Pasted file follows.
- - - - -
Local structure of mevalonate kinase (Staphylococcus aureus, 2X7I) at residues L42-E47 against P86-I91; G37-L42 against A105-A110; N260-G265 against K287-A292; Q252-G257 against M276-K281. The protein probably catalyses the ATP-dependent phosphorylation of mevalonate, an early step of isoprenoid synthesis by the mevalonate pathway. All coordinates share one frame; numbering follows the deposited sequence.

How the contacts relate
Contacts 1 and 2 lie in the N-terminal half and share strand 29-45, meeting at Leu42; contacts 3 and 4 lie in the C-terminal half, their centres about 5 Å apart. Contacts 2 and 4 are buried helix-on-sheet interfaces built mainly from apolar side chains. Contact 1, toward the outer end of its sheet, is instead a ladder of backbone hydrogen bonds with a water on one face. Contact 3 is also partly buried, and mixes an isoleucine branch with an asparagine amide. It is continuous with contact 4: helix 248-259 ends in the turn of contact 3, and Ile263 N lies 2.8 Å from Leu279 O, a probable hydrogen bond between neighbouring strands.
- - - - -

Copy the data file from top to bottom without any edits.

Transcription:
Local structure of mevalonate kinase (Staphylococcus aureus, 2X7I) at residues L42-E47 against P86-I91; G37-L42 against A105-A110; N260-G265 against K287-A292; Q252-G257 against M276-K281. The protein probably catalyses the ATP-dependent phosphorylation of mevalonate, an early step of isoprenoid synthesis by the mevalonate pathway. All coordinates share one frame; numbering follows the deposited sequence.

How the contacts relate
Contacts 1 and 2 lie in the N-terminal half and share strand 29-45, meeting at Leu42; contacts 3 and 4 lie in the C-terminal half, their centres about 5 Å apart. Contacts 2 and 4 are buried helix-on-sheet interfaces built mainly from apolar side chains. Contact 1, toward the outer end of its sheet, is instead a ladder of backbone hydrogen bonds with a water on one face. Contact 3 is also partly buried, and mixes an isoleucine branch with an asparagine amide. It is continuous with contact 4: helix 248-259 ends in the turn of contact 3, and Ile263 N lies 2.8 Å from Leu279 O, a probable hydrogen bond between neighbouring strands.